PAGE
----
Muslims in America, Italians in Russia

In catching up on some NY Times arts coverage this weekend I found two Bizarro-Twins-appropriate articles I thought I’d merge into one…

Chronologically first, Italian mezzo-soprano Cecilia Bartoli has a new album of baroque operatic arias called St. Petersburg.  Not a city we associate with baroque opera, but as Bartoli’s latest musicological excavation effort points out, as was the case all over Europe, the Russian court was home to several Italian composers patronized by emperors and empresses, alongside other artists from across Europe.  The pieces they composed basically followed Italianate opera conventions, though they were occasionally performed in Russian, but all 11 tracks on the CD are world premiere recordings so it’s certainly a rare set of materials.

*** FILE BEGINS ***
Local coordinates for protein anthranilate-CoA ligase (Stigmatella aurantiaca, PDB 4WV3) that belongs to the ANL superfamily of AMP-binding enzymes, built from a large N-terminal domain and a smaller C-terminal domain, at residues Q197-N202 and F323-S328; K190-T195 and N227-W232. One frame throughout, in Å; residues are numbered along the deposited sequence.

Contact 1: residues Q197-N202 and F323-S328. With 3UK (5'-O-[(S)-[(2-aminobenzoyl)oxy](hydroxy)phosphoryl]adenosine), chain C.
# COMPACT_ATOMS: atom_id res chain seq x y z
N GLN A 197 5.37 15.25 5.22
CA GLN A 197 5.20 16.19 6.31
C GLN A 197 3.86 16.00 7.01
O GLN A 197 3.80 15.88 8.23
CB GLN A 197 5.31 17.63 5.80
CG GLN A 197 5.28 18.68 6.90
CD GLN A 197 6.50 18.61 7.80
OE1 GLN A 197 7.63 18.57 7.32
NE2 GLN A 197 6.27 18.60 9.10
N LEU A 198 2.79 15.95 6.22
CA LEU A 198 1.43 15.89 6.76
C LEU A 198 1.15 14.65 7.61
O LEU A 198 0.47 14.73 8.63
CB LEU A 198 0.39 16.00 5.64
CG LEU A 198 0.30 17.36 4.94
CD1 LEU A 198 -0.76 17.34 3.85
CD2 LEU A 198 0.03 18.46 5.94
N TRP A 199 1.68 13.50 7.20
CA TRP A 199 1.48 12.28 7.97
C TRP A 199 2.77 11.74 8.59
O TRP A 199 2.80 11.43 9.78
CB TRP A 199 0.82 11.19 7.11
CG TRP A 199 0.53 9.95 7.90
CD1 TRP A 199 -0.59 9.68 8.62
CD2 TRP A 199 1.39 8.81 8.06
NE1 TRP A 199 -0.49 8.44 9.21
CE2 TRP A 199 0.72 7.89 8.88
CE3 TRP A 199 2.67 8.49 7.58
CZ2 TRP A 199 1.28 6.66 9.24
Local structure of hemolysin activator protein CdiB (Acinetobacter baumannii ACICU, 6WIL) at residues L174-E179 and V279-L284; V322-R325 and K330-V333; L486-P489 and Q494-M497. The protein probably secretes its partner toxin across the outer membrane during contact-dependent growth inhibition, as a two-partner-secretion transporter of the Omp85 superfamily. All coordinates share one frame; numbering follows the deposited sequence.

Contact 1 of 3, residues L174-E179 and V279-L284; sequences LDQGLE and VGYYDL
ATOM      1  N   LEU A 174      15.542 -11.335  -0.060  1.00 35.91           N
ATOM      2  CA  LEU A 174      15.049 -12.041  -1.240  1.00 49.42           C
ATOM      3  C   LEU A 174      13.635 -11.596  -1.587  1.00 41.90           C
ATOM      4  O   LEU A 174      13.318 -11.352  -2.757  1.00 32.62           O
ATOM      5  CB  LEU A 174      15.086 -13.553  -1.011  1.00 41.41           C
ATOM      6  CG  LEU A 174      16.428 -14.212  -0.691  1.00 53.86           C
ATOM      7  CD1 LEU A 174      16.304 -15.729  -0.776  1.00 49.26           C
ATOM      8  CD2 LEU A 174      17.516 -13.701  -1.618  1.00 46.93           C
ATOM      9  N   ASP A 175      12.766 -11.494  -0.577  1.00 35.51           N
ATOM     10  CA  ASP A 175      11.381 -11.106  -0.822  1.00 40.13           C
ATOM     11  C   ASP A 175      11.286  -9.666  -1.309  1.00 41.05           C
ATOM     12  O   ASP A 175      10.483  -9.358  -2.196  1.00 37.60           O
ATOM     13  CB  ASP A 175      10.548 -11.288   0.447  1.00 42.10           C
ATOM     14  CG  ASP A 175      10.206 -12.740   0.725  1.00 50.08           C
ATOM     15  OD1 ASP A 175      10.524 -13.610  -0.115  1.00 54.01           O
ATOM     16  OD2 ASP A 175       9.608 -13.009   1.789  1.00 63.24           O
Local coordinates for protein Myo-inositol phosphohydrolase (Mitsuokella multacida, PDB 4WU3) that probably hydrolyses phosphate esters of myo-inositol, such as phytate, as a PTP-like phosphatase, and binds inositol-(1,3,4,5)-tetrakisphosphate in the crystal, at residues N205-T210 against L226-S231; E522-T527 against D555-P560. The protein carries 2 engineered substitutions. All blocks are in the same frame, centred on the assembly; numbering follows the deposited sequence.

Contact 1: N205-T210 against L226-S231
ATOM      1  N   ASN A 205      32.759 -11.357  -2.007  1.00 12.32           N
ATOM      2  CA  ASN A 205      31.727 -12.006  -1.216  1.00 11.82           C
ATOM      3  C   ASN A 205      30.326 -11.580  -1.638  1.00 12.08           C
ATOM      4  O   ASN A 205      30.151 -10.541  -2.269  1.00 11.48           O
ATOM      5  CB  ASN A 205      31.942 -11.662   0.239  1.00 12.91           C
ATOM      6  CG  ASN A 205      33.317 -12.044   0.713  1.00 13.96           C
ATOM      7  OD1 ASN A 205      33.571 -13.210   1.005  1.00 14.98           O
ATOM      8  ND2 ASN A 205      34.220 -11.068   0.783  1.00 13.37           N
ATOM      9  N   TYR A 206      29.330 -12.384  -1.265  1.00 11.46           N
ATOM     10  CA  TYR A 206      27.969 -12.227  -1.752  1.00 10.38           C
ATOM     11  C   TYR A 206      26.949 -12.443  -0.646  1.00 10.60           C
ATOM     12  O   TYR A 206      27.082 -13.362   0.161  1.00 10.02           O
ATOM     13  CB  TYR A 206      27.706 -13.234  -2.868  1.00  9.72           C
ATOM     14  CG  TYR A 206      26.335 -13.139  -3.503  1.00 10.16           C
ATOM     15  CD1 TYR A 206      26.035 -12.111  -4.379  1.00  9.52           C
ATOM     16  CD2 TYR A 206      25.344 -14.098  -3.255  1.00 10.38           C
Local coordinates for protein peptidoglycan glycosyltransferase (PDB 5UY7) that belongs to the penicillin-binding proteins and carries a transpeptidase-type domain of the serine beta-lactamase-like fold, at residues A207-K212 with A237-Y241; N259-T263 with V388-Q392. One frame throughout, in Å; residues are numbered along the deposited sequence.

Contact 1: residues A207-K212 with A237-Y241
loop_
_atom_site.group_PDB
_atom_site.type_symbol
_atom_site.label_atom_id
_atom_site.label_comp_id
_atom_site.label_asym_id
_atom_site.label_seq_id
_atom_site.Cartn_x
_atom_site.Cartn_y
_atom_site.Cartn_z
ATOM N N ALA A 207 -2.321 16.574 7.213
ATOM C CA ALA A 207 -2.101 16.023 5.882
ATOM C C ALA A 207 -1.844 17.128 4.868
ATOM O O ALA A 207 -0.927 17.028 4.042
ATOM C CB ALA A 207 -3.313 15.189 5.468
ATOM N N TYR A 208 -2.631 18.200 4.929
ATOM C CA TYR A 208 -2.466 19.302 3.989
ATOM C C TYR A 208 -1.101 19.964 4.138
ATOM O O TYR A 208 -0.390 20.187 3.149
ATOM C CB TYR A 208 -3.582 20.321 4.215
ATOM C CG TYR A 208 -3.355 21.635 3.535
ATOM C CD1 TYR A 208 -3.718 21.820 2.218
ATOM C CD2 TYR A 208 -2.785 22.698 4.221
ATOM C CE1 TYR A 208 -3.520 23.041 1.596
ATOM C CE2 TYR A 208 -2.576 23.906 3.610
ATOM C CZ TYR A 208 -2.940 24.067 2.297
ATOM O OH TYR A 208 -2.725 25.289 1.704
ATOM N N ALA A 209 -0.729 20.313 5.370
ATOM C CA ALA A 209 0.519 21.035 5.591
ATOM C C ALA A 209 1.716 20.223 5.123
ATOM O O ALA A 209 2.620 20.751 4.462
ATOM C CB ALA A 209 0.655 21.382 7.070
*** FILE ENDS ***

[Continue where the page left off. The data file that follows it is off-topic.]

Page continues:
Bartoli herself went to the Mariinsky Theater archives to peruse these scores, which were sort of hidden especially during Soviet times to suppress the history of Russia looking to Western Europe, a binary that’s relevant to this day.  I’d certainly like to know a bit more about those archival adventures!  (NYT article)

The other story I wanted to share was a conversation between three Muslim-American artists on how being Muslim, and depicting Muslim characters, influences their work.  The trio included Ayad Akhtar, creator of the Pulitzer-winning play Disgraced, currently on Broadway, Sundance award winning filmmaker Musa Syeed, and of special interest to us, writer G. Willow Wilson, creator of Marvel’s best-selling Ms. Marvel comic, of which the first trade paperback came out earlier this month!  It’s an interesting conversation in its own right, and Wilson talks to how the themes of assimilation and representation pop up in Kamala Khan’s own hero’s journey. (NYT article)

Ms. Marvel by Adrian Alphona, Copyright Marvel Comics